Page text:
Late Night Bedroom Experiments

Peter Brauer wrote an email – it becomes this, my first guest post:

Subject: My latest Clinical research at its best

I’ve been asked on numerous occasions whether eye problems can result in general fatigue and lethargy – “If I read till late at night I feel fatigued the next am”. I’ve not been convinced and have always been rather skeptical of any such link.

However, after three very late nights (in fact early mornings) of computer work and reading, I woke this morning with abnormal fatigue and literally had to drag my weary body to work. So after thirty five years of thinking otherwise, I now thought I had irrefutable proof that eye strain could do this to me.

That was until I discovered that having removed my plus-fours before retiring at 1am last night, the little white tablet I had taken for cholesterol was in fact a very similar looking little white tablet for knocking you out for a good night’s sleep! I had taken a Stillnox and not a Prava!

So yes, my eye problem certainly resulted in the extreme fatigue and weary body that my legs could hardly drag into my office this morning. But it wasn’t eyestrain that did it – it was PRESBYOPIA.

So if you feel listless in the morning, forget the dietary advice on what constitutes a good breakfast . . maybe it’s just time for a good eyetest . .

Wisdom followed . .

Another Peter (Muller) wrote: Ja well no fine – the problem I see is having to drag your body to WORK at all at your age . . stop doing that, and the fatigue will go away . .

This Peter (Swanepoel – me) wrote: SOUND advice from Muller, as always. – and thank goodness that other little tablet is blue . . if it was also a little white tablet there could be pandemonium at 1am in this interesting bedroom clinic.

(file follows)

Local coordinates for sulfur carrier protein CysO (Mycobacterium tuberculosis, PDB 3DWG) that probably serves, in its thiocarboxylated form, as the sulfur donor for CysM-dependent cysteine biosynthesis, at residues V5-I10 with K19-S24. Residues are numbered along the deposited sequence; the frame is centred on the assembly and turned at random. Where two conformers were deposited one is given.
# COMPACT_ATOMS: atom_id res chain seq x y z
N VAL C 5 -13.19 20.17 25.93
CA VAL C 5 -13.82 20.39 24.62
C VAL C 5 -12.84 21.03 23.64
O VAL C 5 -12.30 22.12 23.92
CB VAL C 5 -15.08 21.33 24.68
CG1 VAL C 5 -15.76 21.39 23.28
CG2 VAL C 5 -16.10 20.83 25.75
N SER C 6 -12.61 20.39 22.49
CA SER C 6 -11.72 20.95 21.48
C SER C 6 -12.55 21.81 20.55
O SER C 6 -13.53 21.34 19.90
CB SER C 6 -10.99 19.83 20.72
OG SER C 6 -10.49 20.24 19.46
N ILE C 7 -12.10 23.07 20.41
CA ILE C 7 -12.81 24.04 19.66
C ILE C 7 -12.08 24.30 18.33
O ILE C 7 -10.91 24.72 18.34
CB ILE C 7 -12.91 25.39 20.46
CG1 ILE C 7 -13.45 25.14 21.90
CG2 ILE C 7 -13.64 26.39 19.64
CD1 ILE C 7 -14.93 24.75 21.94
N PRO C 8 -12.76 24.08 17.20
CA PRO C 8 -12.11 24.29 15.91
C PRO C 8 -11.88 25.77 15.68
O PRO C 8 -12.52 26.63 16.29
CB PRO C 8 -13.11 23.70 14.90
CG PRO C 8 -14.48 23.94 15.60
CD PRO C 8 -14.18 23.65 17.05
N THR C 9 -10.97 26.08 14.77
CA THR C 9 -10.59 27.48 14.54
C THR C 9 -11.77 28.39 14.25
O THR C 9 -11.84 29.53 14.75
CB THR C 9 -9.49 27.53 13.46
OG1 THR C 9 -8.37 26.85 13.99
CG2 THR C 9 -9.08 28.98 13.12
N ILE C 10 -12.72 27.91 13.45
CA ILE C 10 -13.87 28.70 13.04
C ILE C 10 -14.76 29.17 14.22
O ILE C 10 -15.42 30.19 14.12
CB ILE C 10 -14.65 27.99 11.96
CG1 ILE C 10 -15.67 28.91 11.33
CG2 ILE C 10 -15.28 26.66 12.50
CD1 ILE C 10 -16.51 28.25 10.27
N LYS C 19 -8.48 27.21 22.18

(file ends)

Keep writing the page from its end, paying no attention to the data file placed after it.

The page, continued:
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plus fours golfers and presbyopes use these; Peter Brauer is both; So who knows which ones he was removing in his interesting bedroom clinic . . ? Methinks we should install cameras . .

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I Was Sure It Was Intelligence

Tim Noakes says it’s cowardice!

I have always stopped (way) shy of really pushing my body. My mantra is a firm “No Pain, No Pain”. Intelligence or cowardice? Intelligence, of course, IMNSHO.

But:

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. . . . Noakes tells the central-governor story in a narrative form that’s almost, well … almost readable. I’m not saying the paper is easy-going, certainly not for the faint-of-heart. And I’m sure there are vast parts of it that I don’t understand—it appears to have about 150 references, many of them from the last year or two of research.

Still, the quotes from great athletes are always entertaining. Roger Bannister says: “The great barrier is the mental hurdle.” Former marathon world record holder Derek Clayton says: “The difference between my world record and many world class runners is mental fortitude. I ran believing in mind over matter.”

Apparently Noakes does as well. In the provocative last section of his paper, he writes that the “illusionary” symptoms of fatigue are what separates the marathon winner from the runners-up. The first time I read this section, I couldn’t help but think about the people with illusionary thoughts who are often locked up in mental wards. Of course, Noakes isn’t saying that fast runners are crazy. Only that their thoughts are illusionary in the sense that they “are entirely self-generated by each athlete’s brain and so are unique to each individual.”

Noakes closes by quoting Vince Lombardi, who said, “Fatigue makes cowards of us all.” Noakes believes, however, that Lombardi got things backwards. Noakes writes: “My unproven hypothesis is that in the case of a close finish, physiology does not determine who wins. Rather somewhere in the final section of the race, the brains of the second, and lower placed finishers, accept their respective finishing positions and no longer challenge for a higher finish.” The winner’s brain simply doesn’t give in.

In other words, according to Noakes, cowardice produces fatigue.

Sadly, I believe him. My brain explains to me in firm, no-nonsense terms that it is pointless pushing any harder and in fact it’s time to take a short break. And I always obey.

Running is Impossible

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http://www.runnersworld.com/sports-psychology/tim-noakes-fatigue-cowardice-winners-and-losers